Liberal Justices Slam Denial of Execution Stay for Inmate Fighting Lethal Injection

Three Supreme Court justices said a Missouri death row inmate should have been allowed to challenge his method of execution.

The U.S. Supreme Court in Washington. (AP Photo/Mark Tenally)

WASHINGTON (CN) — Spurring rebuke from liberal justices, the U.S. Supreme Court on Monday refused to take up the case of a Missouri prisoner who claims the state’s lethal injection procedure amounts to cruel and unusual punishment.

Three justices said in a pair of dissenting opinions that the Eighth Circuit was wrong to deny Ernest Johnson’s request to be put to death by firing squad, after he argued lethal injection would cause him painful seizures.

Johnson is a death row inmate with epilepsy who first asked Missouri to execute him with nitrogen gas — another method authorized by state law. He claimed pentobarbital, a common drug used in lethal injections alongside chemicals like pancuronium bromide or potassium chloride, would cause him an extraordinarily painful seizure.

While Johnson petitioned the Eighth Circuit for that change, the Supreme Court held in Bucklew v. Precythe in 2019 that states can reject requests for executions utilizing nitrogen gas because of its intermittent success. Johnson then argued a firing squad would be a better option for his execution.

But the Eighth Circuit closed the case, saying Johnson – who was sentenced to death in 1995 for the murders of three convenience store employees the year before – should have requested the change before the Supreme Court’s Bucklew decision.  

The high court on Monday declined to hear Johnson’s appeal.

Justices Elena Kagan, Stephen Breyer and Sonia Sotomayor dissented from the denial Monday, arguing the Eighth Circuit’s decision was an abuse of discretion.

While nitrogen was no longer a viable means of execution when the case went before the St. Louis-based appeals court, Sotomayor wrote that “any such defect can be corrected easily.”

“The notion that Johnson had ample opportunity to allege the firing squad rests on a flawed assumption that Johnson should have anticipated Bucklew,” she wrote. “Placing such an impossible burden on Johnson (a burden that even the Eight Circuit failed to meet in 2018) undermines the basic purpose of our pleading system.” (Parentheses in original.)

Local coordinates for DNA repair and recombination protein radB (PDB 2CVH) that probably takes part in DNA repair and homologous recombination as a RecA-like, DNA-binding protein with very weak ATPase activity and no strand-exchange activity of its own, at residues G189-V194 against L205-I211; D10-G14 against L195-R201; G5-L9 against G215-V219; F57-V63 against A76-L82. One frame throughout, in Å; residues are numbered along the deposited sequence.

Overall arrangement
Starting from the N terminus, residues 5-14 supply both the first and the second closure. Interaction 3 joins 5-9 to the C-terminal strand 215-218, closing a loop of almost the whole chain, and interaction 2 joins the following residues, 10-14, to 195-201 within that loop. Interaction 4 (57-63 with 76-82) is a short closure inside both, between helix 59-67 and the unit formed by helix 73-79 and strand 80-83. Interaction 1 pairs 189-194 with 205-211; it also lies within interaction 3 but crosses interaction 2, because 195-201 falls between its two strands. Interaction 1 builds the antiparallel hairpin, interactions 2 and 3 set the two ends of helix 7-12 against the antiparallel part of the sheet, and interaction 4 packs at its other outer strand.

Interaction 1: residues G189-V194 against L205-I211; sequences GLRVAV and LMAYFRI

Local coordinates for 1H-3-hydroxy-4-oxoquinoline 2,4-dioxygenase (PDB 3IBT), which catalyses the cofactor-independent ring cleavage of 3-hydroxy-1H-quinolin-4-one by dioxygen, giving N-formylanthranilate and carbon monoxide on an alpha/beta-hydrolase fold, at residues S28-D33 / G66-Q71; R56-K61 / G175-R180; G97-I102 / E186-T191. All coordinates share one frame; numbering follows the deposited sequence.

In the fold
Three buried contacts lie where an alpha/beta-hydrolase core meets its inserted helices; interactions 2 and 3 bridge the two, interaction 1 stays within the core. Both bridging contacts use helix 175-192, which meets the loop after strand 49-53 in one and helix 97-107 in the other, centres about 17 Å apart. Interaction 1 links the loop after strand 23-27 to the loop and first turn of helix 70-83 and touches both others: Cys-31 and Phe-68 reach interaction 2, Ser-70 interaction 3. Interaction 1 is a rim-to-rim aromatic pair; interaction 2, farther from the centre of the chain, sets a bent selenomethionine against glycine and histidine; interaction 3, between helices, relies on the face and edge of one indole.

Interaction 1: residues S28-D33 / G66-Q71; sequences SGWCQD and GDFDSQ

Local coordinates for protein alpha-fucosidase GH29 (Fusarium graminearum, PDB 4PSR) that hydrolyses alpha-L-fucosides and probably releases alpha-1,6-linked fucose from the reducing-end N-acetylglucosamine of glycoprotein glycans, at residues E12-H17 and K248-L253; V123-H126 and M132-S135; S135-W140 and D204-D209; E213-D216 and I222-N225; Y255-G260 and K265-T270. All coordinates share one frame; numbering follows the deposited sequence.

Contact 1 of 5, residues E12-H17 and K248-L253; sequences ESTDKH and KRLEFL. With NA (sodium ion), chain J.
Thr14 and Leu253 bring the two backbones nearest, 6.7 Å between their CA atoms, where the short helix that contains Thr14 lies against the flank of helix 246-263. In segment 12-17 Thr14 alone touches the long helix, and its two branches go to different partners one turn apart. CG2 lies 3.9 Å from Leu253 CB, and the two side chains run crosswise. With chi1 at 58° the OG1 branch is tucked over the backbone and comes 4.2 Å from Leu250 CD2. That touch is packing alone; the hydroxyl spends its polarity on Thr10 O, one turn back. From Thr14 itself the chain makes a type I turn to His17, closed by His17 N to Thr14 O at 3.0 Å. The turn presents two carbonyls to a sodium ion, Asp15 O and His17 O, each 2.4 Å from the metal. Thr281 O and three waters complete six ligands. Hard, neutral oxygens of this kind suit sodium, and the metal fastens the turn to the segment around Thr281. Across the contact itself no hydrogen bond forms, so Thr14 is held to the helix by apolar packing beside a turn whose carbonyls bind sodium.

Sotomayor’s 10-page dissenting opinion says Missouri had ample notice for Johnson’s claims, which fully satisfied pleading standards for adjustments in Bucklew. Johnson’s only misstep was failing to predict the decision in Bucklew and address it in a preemptive manner, for which he bears no fault, Sotomayor wrote.

The Eighth Circuit’s citing of concern for a fair and expeditious resolution to the case also did not justify its rejection of Johnson’s claims because Bucklew didn’t alter the Federal Rules of Civil Procedure for execution claims, according to the dissent.

“There is no reason to think Johnson sought leave to amend as a delay tactic,” Sotomayor wrote. “The Eighth Circuit had already determined that Johnson plausibly alleged that executing him by lethal injection will cause serious pain. Bucklew suggested that plaintiffs in exactly this situation should have little trouble identifying other alternatives.”

Breyer, who penned a separate two-page dissent Monday, wrote to note one point about the difficulty of resolving decades-old disputes.  

“I simply add that the difficulty of resolving this claim, 27 years after the murders, provides one more example of the special difficulties that the death penalty, as currently administered, creates for the just application of the law,” Breyer wrote.

Ginger Anders, a Munger, Tolles & Olson attorney who represents Johnson, did not immediately respond to a request for comment. Neither did Katharine Dolin, Missouri’s assistant attorney general.

%d bloggers like this: